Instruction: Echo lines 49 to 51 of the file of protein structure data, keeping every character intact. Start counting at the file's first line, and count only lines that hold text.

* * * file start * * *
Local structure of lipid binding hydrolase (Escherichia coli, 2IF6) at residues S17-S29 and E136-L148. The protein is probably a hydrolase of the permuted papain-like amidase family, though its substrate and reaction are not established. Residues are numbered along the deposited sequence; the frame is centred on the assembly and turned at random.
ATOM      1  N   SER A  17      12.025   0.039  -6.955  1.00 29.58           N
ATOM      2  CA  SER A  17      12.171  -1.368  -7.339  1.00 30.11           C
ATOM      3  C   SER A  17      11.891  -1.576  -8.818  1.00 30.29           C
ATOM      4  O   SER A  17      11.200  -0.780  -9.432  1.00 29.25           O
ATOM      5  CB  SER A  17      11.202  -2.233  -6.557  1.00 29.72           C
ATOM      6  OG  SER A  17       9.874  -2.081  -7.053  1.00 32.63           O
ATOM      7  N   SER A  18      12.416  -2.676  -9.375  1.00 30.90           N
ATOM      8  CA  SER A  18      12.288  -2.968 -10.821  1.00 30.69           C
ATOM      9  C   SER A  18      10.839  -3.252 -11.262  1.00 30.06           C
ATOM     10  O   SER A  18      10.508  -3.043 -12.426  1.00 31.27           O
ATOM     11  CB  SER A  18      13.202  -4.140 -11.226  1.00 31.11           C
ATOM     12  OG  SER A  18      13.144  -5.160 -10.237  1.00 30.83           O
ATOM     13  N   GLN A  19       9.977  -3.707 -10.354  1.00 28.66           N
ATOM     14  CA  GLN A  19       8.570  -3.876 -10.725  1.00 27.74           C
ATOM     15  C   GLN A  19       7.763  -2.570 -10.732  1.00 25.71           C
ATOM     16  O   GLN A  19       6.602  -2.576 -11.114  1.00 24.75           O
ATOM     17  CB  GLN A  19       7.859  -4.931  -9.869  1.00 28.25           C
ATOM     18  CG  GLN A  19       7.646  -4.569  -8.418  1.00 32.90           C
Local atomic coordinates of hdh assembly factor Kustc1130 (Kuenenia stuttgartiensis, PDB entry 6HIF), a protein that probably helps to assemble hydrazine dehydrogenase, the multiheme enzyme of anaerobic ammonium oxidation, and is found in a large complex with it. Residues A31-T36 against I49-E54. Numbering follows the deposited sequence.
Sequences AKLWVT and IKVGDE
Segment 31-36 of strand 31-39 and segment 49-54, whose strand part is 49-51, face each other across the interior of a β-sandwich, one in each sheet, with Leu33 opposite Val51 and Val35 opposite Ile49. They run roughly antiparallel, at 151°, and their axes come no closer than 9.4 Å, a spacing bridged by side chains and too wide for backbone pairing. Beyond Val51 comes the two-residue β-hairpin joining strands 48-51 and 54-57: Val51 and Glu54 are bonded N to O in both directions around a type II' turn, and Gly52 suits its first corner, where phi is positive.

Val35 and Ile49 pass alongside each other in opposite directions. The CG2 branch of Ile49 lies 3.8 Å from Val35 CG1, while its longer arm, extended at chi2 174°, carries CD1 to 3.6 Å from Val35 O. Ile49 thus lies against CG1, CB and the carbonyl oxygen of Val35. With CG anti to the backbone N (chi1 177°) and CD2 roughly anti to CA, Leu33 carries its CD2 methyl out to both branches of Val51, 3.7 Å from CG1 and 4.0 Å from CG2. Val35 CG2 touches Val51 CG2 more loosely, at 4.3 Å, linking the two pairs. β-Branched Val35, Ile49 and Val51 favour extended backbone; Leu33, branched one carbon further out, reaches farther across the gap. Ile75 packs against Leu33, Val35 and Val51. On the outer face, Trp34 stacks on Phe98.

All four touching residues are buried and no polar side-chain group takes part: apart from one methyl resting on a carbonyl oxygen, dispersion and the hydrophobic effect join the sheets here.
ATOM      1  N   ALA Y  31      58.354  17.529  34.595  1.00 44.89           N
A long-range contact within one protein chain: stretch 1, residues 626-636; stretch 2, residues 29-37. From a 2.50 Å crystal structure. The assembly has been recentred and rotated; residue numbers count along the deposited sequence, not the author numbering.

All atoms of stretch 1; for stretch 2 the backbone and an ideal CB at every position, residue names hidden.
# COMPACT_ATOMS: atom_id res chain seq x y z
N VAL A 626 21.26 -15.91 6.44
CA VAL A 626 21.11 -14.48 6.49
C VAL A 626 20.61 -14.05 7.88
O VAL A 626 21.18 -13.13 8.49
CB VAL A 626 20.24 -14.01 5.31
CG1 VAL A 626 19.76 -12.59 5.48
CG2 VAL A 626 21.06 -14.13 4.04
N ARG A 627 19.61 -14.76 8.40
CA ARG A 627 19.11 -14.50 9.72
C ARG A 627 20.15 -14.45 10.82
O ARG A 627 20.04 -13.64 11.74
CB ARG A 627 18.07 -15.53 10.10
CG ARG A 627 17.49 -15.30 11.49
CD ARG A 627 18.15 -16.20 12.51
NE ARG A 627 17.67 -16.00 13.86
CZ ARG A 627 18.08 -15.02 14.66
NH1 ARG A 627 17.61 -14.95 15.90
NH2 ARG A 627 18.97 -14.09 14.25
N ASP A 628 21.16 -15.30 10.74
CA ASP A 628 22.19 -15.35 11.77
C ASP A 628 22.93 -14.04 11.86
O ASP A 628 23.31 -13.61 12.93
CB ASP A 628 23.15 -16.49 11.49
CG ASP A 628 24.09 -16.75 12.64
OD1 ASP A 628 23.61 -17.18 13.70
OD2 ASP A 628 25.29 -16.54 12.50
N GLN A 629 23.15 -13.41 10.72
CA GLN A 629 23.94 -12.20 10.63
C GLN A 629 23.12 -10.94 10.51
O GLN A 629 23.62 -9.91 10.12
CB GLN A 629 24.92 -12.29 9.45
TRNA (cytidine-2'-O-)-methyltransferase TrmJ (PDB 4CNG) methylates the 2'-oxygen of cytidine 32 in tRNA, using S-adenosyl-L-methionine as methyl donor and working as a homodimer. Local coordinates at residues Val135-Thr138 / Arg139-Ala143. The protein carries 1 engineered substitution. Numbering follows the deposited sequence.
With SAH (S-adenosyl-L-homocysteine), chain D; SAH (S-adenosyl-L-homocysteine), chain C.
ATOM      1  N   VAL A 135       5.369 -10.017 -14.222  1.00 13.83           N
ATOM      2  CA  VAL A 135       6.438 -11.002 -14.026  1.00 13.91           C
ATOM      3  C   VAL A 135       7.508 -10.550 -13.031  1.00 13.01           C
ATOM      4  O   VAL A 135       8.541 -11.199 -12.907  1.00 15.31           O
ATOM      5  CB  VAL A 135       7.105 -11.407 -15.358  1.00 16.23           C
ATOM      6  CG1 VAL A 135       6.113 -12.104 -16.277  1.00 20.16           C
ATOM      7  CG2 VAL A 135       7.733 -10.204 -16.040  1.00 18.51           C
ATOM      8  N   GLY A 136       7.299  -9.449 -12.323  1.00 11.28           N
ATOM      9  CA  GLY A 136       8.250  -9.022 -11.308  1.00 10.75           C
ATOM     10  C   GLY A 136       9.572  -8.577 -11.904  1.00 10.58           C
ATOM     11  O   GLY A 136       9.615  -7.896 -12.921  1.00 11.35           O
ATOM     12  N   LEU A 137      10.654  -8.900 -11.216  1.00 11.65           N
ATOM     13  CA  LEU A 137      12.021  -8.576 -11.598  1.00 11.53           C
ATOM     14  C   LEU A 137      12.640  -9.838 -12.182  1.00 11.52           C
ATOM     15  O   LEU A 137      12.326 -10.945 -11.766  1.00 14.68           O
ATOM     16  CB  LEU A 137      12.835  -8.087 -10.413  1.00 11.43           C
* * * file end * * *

C ASP A 628 22.93 -14.04 11.86
O ASP A 628 23.31 -13.61 12.93
CB ASP A 628 23.15 -16.49 11.49